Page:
You can handle the truth
To paraphrase Malcolm X: the media controls the minds of the masses; it has the power to make the innocent guilty and the guilty innocent. That (or something to that effect) was said long before the rise of the internet and rumour-hungry networks like Twitter. Though the latter examples have completely changed the way we interact with news and have revolutionised the speed at which it travels, they have also allowed the propagation of ill-informed, prejudiced and agenda-driven content.
In some instances this is taken laughably far. Conspiracy theory, for example, was once the niche of eccentrics but has now gone mainstream, thanks largely to online, community-based forums. Most of this is harmless; some of it is politically, racially or religiously charged with the aim of fomenting hatred or worse.
Mainstream media outlets – arguably still struggling to find their feet in this new world – have a responsibility to offset all the gossip and bent truths, but they also write for an audience. Though this doesn’t (usually) equate to lies, it does equate to different story angles, typically sympathetic to the interests of readers. More troublingly, they, too, have a taste for scandal and scoops, both of which lead to a search for the sensational.
If you were watching Twitter yesterday you may have seen outrage erupt over revelations from the BBC (among others) that Isis had issued a fatwa enforcing female genital mutilation on young women in Mosul, Iraq. Outrage well placed, I’m sure you’ll agree. However, this morning doubts began to emerge about the veracity of that story. If proved false it will not undo the rest of the harm that organisation has inflicted, but it does demonstrate the speed at which misinformation can be disseminated. It should lead us to question what we read; to temper our immediate reaction; to read more and seek the whole story.
Closer to home, we are regularly fed domestic tales of disaster and woe in the world of health, and in some circumstances – most recently in relation to increased complaints about doctors and services resulting from negative media coverage – this disproportionately influences the actions or perceptions of the public. Now I am all for patient empowerment, but is there really any value in picking apart every health interaction in search of fault? Worse still, is there value in encouraging the moderately aggrieved to add to the already ludicrous NHS litigation bill (assuming, of course, we are not talking about genuine, life-altering errors)?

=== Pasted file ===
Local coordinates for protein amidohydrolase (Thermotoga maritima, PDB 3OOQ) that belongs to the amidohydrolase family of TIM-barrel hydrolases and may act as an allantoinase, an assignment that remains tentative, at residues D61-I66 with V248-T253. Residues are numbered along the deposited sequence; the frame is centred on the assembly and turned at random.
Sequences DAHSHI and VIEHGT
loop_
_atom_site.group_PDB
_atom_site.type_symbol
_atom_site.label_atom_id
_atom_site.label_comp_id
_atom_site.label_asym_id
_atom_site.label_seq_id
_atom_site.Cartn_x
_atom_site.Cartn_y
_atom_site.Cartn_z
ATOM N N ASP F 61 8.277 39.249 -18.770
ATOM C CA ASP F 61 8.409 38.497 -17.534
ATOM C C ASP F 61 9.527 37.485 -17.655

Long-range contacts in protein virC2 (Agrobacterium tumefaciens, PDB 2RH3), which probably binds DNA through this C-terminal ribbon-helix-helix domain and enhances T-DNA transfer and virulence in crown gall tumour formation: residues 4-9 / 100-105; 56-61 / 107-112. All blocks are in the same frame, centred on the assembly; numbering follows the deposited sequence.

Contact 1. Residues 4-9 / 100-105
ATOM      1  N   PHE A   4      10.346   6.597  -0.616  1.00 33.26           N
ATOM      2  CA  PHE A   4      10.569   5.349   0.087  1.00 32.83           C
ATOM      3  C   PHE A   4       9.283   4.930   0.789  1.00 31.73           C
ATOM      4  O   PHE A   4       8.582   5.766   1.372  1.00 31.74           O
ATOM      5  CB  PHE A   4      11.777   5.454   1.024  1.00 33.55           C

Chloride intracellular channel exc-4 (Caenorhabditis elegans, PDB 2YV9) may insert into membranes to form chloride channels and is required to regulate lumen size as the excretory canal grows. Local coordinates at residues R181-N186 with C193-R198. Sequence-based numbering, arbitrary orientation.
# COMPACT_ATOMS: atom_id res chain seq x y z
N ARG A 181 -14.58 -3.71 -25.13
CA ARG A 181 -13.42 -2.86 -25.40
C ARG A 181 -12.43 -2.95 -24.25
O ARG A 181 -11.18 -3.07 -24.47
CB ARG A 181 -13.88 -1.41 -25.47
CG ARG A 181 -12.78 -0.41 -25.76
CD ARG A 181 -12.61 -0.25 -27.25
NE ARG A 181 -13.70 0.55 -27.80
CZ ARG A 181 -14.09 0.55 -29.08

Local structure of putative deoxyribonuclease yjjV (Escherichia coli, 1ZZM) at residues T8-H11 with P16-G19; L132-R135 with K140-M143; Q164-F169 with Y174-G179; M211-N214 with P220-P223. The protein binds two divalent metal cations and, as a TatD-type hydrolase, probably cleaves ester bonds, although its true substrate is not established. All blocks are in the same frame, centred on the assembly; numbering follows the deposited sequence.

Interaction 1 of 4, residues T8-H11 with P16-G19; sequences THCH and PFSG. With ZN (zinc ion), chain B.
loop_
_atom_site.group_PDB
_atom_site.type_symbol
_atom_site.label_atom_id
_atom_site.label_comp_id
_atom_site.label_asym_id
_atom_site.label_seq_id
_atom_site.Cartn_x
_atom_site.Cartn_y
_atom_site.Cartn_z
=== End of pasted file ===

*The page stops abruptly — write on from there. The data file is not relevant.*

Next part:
If it is to survive, the NHS needs champions. It needs the media on side – if not to sing its praises, then to openly support a different direction. Searching daily for the next scandal helps no one. People will pick up papers (or digital equivalents) and vent their disgust on Twitter, but solutions to the institution’s underlying problems will still be ignored.
I have the privilege of scanning the mainstream and specialist press every morning. It’s part of my job. Most people, however, will get their news from one source – ‘official’ or otherwise. I’m not saying that’s wrong, but I am saying you’re not getting the whole picture. When it comes to serious national debates, we have an obligation to be sceptical; sceptical of national outlets and the noisiest voices on digital media. We can all handle the truth, but let’s make sure it’s the whole truth.